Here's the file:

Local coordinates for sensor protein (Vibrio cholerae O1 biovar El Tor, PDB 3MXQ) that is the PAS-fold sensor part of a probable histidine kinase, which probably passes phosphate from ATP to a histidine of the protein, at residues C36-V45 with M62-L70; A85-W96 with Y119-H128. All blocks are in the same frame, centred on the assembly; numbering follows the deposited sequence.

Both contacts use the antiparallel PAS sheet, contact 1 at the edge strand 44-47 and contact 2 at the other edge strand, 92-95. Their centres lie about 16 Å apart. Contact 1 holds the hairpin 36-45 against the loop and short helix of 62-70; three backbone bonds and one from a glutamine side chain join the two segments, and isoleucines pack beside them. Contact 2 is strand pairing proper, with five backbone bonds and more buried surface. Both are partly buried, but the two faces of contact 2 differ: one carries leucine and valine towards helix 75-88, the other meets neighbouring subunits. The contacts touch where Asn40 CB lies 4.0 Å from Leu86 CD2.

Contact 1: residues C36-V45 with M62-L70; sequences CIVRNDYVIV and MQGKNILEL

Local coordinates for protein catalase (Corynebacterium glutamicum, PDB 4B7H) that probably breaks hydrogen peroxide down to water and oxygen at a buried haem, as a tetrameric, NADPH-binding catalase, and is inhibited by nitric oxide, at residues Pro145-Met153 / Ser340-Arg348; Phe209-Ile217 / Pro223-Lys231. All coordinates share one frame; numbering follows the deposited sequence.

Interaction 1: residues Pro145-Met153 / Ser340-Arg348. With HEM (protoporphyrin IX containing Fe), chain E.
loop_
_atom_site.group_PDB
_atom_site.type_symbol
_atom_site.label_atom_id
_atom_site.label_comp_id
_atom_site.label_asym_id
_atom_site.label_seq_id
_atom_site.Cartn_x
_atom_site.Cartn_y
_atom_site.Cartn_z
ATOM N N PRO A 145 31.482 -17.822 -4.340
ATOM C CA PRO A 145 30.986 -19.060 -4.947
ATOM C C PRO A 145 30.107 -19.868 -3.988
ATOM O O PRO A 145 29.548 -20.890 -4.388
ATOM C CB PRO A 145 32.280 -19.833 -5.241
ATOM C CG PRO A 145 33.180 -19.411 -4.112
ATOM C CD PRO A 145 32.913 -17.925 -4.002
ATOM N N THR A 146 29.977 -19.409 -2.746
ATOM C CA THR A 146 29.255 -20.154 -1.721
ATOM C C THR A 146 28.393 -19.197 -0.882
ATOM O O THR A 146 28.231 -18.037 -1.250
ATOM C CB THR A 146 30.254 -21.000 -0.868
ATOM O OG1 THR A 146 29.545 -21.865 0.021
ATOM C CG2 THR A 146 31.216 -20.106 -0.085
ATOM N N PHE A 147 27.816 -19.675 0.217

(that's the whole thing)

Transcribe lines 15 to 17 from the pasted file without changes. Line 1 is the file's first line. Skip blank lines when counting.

_atom_site.Cartn_z
ATOM N N PRO A 145 31.482 -17.822 -4.340
ATOM C CA PRO A 145 30.986 -19.060 -4.947